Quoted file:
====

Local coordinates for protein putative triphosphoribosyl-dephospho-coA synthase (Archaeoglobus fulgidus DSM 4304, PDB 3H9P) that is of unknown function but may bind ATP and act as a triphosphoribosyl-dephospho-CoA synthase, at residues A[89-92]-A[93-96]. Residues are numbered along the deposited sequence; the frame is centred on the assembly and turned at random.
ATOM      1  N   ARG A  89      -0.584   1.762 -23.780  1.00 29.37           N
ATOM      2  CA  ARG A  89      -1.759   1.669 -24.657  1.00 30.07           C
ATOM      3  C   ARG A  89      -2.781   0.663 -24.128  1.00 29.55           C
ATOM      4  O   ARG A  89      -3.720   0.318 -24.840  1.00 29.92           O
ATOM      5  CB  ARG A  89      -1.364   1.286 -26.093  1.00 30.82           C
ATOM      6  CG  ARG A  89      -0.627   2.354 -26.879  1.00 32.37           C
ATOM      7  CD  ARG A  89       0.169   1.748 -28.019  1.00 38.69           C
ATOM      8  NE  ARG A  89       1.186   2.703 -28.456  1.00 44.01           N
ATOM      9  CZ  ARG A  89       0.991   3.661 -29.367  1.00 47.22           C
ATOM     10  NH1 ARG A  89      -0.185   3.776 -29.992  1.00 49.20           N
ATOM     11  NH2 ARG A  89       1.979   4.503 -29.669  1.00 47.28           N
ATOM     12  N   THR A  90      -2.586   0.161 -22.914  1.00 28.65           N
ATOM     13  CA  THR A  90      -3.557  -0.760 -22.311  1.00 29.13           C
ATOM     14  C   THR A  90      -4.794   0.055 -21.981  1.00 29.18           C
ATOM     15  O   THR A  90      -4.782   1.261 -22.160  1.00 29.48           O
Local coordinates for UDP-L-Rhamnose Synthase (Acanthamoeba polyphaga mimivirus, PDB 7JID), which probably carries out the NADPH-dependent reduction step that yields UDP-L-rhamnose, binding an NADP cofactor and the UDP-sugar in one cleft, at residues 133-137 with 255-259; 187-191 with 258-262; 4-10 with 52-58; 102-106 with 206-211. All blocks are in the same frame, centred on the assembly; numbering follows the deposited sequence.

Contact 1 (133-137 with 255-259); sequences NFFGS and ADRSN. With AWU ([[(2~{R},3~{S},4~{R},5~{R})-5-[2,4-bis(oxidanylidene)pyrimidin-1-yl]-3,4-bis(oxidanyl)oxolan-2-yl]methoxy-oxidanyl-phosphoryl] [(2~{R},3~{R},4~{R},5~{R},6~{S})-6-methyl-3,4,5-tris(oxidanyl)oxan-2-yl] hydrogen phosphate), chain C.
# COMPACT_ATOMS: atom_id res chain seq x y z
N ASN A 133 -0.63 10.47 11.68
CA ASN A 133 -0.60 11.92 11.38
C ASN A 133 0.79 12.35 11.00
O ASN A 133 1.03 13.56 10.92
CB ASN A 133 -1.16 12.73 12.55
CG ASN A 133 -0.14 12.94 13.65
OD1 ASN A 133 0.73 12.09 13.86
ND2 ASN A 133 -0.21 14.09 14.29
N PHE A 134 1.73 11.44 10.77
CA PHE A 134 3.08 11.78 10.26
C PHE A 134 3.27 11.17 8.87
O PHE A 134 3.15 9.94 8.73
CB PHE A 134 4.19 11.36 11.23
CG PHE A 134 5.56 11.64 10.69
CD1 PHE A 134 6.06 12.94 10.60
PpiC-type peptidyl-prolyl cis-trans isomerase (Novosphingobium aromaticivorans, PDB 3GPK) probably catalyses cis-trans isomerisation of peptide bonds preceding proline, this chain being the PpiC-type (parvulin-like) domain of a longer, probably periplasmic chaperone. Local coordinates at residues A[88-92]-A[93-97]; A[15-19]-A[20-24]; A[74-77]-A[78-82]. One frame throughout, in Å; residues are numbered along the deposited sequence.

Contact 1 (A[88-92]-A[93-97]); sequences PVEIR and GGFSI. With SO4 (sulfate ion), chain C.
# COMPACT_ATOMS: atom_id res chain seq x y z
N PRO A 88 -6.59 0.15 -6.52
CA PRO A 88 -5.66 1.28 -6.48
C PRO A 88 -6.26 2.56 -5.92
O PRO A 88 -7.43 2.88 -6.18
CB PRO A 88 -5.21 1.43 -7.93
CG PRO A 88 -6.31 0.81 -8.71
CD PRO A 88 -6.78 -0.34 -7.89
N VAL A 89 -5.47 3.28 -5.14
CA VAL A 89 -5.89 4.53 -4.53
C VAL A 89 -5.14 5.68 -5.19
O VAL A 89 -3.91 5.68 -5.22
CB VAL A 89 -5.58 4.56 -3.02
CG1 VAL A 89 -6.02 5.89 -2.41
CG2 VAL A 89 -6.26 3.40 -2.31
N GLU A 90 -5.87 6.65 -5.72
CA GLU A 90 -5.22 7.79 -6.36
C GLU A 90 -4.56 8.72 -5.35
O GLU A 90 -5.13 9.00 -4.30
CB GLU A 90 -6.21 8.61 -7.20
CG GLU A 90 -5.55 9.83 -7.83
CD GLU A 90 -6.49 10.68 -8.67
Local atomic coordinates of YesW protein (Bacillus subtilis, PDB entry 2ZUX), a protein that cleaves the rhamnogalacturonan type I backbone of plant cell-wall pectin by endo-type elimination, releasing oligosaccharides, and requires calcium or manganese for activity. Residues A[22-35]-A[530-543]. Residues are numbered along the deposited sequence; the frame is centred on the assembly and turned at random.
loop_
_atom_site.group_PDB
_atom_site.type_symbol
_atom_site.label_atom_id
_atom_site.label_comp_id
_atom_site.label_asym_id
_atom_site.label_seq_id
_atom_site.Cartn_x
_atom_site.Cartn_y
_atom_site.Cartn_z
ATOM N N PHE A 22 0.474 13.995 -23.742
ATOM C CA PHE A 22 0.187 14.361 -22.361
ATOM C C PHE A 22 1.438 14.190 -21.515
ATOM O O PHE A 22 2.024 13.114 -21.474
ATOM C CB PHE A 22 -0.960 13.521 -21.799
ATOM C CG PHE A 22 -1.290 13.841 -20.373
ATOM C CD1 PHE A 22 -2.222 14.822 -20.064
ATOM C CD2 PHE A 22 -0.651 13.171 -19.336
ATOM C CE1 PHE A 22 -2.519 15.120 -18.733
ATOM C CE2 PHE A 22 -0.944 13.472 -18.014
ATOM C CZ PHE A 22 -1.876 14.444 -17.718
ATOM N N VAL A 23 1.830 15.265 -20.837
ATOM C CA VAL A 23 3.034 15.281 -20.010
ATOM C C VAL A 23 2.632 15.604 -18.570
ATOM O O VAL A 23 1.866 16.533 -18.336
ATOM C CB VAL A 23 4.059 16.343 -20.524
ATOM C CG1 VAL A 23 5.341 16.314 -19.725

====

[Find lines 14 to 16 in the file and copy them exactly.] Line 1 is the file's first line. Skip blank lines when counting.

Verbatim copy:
ATOM     13  CA  THR A  90      -3.557  -0.760 -22.311  1.00 29.13           C
ATOM     14  C   THR A  90      -4.794   0.055 -21.981  1.00 29.18           C
ATOM     15  O   THR A  90      -4.782   1.261 -22.160  1.00 29.48           O